WED 18

THU 19

FRI 20

SAT 21

69° 62°

74° 61°

75° 47°

66° 44°

67° 50°

76° 55°

79° 58°

Mostly cloudy, a shower

Mostly cloudy, a shower

Chance of a shower

Partly sunny and breezy

Plenty of sunshine

Warm with Low clouds some sun may break

80, 1996 16, 1888

83, 2006 16, 1888

86, 1936 23, 1930

87, 2000 19, 1940

85, 1972 25, 1963



66/60/c Refugio 66/60/c George West 69/60/c Sinton





Gulf of Mexico





Forecasts and graphics provided by ©2012

Moon and Sun



(For the 48 contiguous states)

Pollen Count TYPE



10 miles

Grass 1 Trees 364 Weeds Ragweed Mold 5445


Source: Dr. Gary L. Smith, M.D.

East-southeast at 10 to 20 knots.

Visibility: High 8:57 am, 7:31 pm Low 1:16 am, 12:28 pm

72/60/c Brownsville


High: 72° at Glendale, AZ Low: -13° at Crane Lake, MN




3 rows at 1 foot

(Yesterday) RATING

Low High Absent Absent Low

UV Readings Expected level of ultraviolet light from the sun.

Jan 23

Sunrise Sunset

7:22 a.m. Moonrise none 5:56 p.m. Moonset 11:22 a.m.

Feb 7

High 68°, Low 33° Peak winds at 12 mph from the East at 3 p.m. 0.00 in. 0.01 in. 0.01 in. 0.71 in. 32.26 in.

c: cloudy; pc: partly cloudy; r: rain; s: sunny; sh: showers; sn: snow; sf: snow flurries t: thunderstorms; i: ice


Canada TODAY



Amarillo Brownsville Dallas El Paso Fort Worth Lubbock San Angelo Waco Wichita Falls

66/35 73/64 67/58 65/47 61/53 67/39 69/53 66/57 65/48

pc c pc pc pc pc pc pc pc



62/22 76/63 73/43 64/43 71/41 65/30 75/42 72/49 76/32

pc pc c pc c pc pc c pc

Mexico TODAY

Calgary Edmonton Halifax Montreal Ottawa Regina Toronto Vancouver Winnipeg

The World TODAY



11/-12 2/-14 11/8 0/-6 13/5 26/-5 21/19 38/28 24/-1

sf sn c pc c sn c sn pc

Acapulco Cancun Chihuahua Guadalajara Mazatlan Merida Mexico City Monterrey Progreso




90/76 80/69 67/38 81/40 85/62 81/62 69/41 73/52 80/65

s s pc s s c pc s pc


Athens Baghdad Beijing Brussels Buenos Aires Cairo Frankfurt Hong Kong Jerusalem

48/34 58/38 41/21 39/31 81/70 61/47 38/29 66/59 50/40


sh s c s s s s r s

Chilpancingo 81/59

Mérida 81/62

Villahermosa 75/65

(Yesterday until 3 p.m.)

Yesterday until 3 p.m. Month-to-date Year-to-date Normal year-to-date Normal yearly rainfall


New Orleans 62/53

Monterrey 73/52 Guadalajara 81/40 Mexico City 69/41

Today’s national weather



Bay water:

Houston 66/59

Miami 73/58

Last Quarter Jan 16


Atlanta 51/35

Dallas 67/58

Chihuahua 67/38

La Paz 80/56

First Quarter Jan 30

Washington 36/26

El Paso 65/47 Hermosillo 79/49

New York 28/18

Chicago 33/28

Los Angeles 66/50 Phoenix 68/44

Mexico New

Detroit 26/22

Salt Lake City 48/27 Denver 56/26

San Francisco 51/38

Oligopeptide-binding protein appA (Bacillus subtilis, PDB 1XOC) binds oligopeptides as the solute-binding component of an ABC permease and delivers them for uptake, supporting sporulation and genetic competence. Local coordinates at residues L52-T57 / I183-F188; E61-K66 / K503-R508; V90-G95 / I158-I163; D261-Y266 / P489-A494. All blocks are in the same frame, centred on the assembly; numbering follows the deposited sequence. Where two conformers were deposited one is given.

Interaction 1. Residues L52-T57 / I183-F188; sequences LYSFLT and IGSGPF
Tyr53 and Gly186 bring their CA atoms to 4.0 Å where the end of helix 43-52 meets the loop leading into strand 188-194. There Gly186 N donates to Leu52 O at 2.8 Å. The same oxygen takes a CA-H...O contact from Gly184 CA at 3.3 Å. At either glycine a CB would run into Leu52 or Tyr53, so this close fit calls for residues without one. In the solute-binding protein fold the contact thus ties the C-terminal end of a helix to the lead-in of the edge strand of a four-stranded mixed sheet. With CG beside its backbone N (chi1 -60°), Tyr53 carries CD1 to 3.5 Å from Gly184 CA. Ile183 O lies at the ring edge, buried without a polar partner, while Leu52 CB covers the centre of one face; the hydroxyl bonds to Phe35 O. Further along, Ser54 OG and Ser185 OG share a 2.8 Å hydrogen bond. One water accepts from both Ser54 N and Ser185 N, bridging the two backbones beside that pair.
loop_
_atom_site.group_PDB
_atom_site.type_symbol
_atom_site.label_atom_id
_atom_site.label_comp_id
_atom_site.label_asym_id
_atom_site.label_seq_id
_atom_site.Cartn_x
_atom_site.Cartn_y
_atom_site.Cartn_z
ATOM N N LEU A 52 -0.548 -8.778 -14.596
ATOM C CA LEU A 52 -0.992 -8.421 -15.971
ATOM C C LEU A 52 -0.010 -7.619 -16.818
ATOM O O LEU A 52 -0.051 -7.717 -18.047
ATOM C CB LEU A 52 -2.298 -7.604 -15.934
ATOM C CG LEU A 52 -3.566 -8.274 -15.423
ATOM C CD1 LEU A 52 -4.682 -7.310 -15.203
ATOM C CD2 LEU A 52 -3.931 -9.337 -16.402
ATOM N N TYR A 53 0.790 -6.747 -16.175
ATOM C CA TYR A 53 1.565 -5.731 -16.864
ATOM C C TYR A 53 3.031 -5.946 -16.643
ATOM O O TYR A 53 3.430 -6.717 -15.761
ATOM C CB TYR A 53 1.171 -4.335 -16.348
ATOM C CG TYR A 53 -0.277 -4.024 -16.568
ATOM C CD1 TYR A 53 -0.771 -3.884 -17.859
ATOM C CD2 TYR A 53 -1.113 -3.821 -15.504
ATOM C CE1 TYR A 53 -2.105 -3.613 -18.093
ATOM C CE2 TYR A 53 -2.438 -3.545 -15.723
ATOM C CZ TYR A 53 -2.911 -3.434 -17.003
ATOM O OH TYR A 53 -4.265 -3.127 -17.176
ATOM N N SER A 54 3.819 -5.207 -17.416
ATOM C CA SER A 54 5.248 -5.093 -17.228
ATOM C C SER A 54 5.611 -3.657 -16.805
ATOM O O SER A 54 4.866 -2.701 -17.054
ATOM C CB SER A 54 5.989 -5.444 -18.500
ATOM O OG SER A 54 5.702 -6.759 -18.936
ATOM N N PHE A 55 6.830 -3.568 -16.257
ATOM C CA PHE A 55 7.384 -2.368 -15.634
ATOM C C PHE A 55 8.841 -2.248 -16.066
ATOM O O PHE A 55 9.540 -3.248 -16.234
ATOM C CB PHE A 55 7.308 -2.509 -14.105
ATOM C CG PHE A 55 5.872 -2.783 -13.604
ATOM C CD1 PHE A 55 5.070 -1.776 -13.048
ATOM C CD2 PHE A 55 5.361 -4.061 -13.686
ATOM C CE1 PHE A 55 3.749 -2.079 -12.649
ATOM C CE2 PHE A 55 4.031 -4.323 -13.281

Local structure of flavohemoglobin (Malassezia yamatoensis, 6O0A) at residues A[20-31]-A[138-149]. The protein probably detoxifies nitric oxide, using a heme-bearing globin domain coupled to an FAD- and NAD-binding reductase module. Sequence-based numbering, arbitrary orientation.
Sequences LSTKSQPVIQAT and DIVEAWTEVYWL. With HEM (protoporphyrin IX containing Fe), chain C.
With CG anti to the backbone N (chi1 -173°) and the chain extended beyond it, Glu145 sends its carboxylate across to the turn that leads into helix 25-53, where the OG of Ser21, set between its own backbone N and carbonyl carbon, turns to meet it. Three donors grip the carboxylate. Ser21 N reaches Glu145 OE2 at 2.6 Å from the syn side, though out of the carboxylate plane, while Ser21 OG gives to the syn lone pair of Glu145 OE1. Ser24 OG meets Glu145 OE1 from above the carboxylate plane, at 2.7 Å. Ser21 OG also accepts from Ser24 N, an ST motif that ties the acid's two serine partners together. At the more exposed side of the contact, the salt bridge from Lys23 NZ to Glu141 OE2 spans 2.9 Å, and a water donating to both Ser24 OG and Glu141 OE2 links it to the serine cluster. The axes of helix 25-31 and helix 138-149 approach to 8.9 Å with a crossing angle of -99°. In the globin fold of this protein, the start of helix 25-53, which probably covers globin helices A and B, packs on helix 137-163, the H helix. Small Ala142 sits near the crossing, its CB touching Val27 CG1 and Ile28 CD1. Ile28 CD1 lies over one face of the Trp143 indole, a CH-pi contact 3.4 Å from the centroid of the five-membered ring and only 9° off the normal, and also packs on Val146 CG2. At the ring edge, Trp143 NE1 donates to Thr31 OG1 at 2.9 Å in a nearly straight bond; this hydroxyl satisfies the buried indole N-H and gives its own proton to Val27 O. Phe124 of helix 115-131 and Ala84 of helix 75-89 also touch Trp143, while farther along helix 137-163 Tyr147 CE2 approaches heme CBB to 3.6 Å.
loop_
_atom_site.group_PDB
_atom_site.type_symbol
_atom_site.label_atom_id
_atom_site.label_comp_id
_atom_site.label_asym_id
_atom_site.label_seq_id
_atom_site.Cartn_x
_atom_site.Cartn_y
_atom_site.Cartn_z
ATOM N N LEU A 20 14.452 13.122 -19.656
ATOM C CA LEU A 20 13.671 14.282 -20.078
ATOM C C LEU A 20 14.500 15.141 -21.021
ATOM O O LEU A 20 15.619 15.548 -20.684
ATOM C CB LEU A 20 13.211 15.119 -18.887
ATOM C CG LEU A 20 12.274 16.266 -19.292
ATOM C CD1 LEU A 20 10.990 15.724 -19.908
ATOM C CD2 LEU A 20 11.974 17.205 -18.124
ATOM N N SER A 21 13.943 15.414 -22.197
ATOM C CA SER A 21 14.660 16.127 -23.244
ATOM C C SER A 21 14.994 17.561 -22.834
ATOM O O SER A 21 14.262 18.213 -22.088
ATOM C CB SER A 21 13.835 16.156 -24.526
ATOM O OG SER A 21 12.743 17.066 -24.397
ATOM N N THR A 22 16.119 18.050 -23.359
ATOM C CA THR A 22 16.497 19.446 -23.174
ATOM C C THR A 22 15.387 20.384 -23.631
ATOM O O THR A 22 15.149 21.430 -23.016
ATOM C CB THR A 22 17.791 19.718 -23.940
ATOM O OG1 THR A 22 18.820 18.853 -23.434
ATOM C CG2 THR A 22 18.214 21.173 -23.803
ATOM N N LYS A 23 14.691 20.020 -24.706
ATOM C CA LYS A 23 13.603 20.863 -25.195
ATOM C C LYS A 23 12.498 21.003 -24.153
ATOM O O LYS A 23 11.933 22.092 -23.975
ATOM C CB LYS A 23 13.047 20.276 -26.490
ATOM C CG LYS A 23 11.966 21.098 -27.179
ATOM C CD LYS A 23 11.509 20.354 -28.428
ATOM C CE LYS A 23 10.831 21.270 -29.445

88, 1999 22, 1985

Minneapolis 35/16

Billings 31/3

Port Aransas

Corpus Christi



Portland 38/29




86, 1936 23, 1930

Seattle 35/26





Yesterday’s extremes:

Eugene Robinson’s email address is eugenerobinson@

SUN 15



Choke Canyon Reservoir (220.5 ft. max cap) 208.52 +0.00




South Texas




San Antonio


like” and “fire people” escape his lips? This will surely be a major line of attack against him if he wins the nomination. Thanks partly to Gingrich, the “vulture” variety of capitalism that Bain practiced — often involving cost-cutting, downsizing and layoffs — is now an issue for President Obama to exploit. Romney’s initial reaction to the criticism has been all wrong. He claims that to question Bain’s way of doing business is to question free-market capitalism itself. But nothing in free-market theory outlaws compassion or mandates that firings be considered a source of joy. Four years ago, Mike Huckabee compared himself to Romney by saying that “I want to be a president who reminds you of the guy you work with, not the guy who laid you off.” At times, Romney still comes off as the badnews guy from Human Resources. But he’s a much better candidate this time around. And now, as he showed Tuesday night, he has a speech. Romney’s victory address did not soar, but it was hard-hitting and potentially effective. It consisted of one attack after another on Obama and his record, and the basic theme was that the president wants to make our society more European in the way it provides social welfare. Romney boldly — and, to be sure, unfairly — frames the campaign as a battle for the nation’s soul. Administration officials always believed Romney would be Obama’s toughest opponent. They’re right.

Weekly Forecast




Combined Capacity Lake Corpus Christi (94.0 ft. max cap) 82.46 +0.00

« Sunday, January 15, 2012 « 19A

C A L L E R -T I M E S


London Madrid Moscow Paris Rio de Janeiro Rome Seoul Sydney Tokyo

41/30 45/34 24/19 39/29 88/76 50/34 36/19 75/64 46/36


s r sn s t s s sh c

The Nation TODAY HI/LO

Albuquerque Anchorage Atlanta Baltimore Billings Birmingham Boston Buffalo Charlotte, N.C. Chicago Cincinnati Cleveland Denver Des Moines Detroit Fairbanks Fargo Hartford Honolulu Indianapolis Jacksonville Kansas City Las Vegas

54/34 9/1 51/35 35/21 31/3 56/37 23/13 21/19 50/25 33/28 37/27 26/22 56/26 45/27 26/22 -26/-35 30/4 24/8 79/69 36/28 60/37 57/36 62/43






pc 53/28 c s 16/-1 s s 55/45 pc s 43/33 s pc 9/0 sn s 58/50 pc s 34/32 s pc 39/33 pc s 52/37 pc pc 38/32 c s 47/41 c pc 45/36 c s 38/13 pc s 33/11 c pc 39/31 c pc -28/-41 pc s 8/-12 c pc 36/29 s sh 80/69 sh s 46/35 c s 67/48 s s 46/17 c pc 58/39 pc


Little Rock Los Angeles Memphis Miami Beach Milwaukee Mpls-St.Paul Nashville New Orleans New York City Oklahoma City Omaha Philadelphia Phoenix Pittsburgh Portland, Ore. Raleigh-Durham St. Louis Salt Lake City San Diego San Francisco Seattle Tampa-St. Ptrsbg Washington, D.C.

61/44 66/50 54/44 73/58 34/26 35/16 48/33 62/53 28/18 62/45 52/22 30/19 68/44 26/19 38/29 46/24 46/38 48/27 65/53 51/38 35/26 66/49 36/26